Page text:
Oh right, one last thing! You know how annoying it is when you tap on a notification and then ... nothing happens for a while? That's often due to a "notification trampoline", where instead of immediately starting the activity on notification tap, some apps first launch a service or broadcast receiver that then starts the activity using
Android 12 will prohibit notifications from starting activities indirectly in this way. So, if for any reason, your app tries to start an activity via such a notification trampoline, Android will stop the activity altogether, and put a system message in Logcat asking developers to change their app launcher for performance reasons. Again, great for users, but it may take some tweaking on the developer's end.
For more information on how to identify and fix notification trampolines, click here.
Privacy & Security Updates
Playing catch up with iOS, Android 12 aims to bring a whole slew of privacy improvements that users have been asking for. There's a couple of things to watch out for here.
Privacy settings. The privacy settings now include a brand-new, hugely extended privacy dashboard that gives users a pretty detailed overview over which data apps are allowed to access as well as how often they have used the device's microphone, camera, location, body sensors, calendar, call logs, contacts, and more within the last 24 hours - so that users can restrict specific access on a case-by-case basis.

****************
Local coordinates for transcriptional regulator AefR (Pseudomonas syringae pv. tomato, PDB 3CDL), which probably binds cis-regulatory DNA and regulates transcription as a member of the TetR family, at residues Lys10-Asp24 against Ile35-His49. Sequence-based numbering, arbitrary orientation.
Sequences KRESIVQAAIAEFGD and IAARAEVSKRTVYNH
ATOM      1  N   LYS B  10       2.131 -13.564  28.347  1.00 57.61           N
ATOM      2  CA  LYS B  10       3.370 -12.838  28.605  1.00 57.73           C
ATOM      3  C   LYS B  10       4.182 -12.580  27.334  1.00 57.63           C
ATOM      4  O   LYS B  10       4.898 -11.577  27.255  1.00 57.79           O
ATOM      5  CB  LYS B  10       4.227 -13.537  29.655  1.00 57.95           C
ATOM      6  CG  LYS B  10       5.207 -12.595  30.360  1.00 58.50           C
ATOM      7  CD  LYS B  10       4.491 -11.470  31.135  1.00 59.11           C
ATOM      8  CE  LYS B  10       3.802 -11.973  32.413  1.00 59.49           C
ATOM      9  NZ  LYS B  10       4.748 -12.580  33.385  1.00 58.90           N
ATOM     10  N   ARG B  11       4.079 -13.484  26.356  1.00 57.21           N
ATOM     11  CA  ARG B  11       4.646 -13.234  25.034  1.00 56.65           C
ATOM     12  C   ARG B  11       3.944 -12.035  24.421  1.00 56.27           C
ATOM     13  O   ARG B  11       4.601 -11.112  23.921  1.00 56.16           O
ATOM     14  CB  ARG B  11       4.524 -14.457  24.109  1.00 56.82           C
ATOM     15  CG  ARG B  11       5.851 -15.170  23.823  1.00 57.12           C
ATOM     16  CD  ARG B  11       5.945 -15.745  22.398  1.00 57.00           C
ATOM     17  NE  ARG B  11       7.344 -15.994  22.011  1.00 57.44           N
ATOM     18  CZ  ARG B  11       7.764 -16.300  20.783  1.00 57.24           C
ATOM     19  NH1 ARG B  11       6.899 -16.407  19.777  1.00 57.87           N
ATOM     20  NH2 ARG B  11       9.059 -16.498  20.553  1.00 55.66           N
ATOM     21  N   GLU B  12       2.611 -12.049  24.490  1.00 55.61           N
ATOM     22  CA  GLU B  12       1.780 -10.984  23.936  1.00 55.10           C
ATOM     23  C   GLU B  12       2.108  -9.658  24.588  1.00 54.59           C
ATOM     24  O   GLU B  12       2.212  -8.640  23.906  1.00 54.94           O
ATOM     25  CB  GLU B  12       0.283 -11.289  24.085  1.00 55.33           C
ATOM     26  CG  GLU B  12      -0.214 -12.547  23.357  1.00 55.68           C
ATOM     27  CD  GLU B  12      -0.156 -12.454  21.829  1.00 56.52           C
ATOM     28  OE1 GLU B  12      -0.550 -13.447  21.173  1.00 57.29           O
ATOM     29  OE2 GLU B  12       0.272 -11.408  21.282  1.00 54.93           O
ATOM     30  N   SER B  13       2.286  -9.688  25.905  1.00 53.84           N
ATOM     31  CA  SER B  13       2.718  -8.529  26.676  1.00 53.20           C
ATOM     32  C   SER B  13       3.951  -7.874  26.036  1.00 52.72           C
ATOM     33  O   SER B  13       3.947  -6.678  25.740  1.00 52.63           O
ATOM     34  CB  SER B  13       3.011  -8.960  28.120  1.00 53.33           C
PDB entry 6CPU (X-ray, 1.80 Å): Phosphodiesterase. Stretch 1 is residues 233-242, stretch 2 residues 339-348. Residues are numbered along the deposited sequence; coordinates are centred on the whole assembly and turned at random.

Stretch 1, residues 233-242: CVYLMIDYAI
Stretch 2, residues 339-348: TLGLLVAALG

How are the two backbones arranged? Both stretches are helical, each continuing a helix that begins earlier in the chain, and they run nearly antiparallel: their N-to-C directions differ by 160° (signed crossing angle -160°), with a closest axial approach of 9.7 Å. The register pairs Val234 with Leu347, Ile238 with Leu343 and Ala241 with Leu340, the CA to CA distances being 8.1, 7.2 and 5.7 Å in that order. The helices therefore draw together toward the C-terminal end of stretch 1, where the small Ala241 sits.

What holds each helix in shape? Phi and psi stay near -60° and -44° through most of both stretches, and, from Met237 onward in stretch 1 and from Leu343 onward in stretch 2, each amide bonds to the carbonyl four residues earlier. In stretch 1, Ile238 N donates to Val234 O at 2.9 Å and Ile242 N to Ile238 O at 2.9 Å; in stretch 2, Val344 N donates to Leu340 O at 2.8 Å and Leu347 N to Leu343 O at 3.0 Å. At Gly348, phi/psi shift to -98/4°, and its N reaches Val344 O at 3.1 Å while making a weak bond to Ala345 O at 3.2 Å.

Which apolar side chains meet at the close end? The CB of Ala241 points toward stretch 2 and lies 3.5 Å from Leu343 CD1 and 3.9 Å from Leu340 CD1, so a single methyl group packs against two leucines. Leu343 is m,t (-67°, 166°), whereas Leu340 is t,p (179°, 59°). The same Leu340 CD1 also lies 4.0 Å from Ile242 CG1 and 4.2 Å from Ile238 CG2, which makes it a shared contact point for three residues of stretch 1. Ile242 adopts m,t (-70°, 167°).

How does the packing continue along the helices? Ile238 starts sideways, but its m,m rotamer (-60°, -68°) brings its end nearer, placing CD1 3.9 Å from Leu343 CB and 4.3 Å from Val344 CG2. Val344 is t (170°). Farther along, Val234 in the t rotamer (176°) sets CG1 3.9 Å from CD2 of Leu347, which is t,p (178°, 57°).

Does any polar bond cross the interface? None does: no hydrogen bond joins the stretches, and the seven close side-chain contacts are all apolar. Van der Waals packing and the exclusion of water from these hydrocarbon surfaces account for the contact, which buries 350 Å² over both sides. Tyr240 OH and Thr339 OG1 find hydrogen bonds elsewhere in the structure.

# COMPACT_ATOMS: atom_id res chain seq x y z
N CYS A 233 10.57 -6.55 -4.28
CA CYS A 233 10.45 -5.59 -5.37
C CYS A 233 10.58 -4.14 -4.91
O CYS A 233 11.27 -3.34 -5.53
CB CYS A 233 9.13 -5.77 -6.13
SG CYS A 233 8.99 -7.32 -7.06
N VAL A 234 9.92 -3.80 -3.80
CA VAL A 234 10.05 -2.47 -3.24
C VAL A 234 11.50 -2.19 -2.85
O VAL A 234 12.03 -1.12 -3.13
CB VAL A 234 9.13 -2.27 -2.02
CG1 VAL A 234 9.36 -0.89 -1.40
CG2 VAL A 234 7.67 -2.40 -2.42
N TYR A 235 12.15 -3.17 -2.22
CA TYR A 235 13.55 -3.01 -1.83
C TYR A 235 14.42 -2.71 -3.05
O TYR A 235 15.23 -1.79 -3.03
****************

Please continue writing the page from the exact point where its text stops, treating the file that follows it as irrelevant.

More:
In the settings, users can now also opt-out of interest-based advertising or ads personalization, which will essentially replace their advertising ID with a string of zeros.
What this means for you. When you update your app's target API level to Android 12, you will have to declare a new Google Play services permission in your manifest file so that your app is allowed to use the advertising ID:
<uses-permission android:name='com.google.android.gms.permission.AD_ID' />
Note that some SDKs may already declare this permission - if your app already uses them as dependencies (such as the Google Mobile Ads SDK), the manifest will be merged with your own app's manifest by default. For more information, check this link.
On that note, Google states that it's currently testing a new system that would alert developers and advertisers of opt-outs so that they can delete unused advertising IDS, and give users a clearer idea of how and when their IDs are used.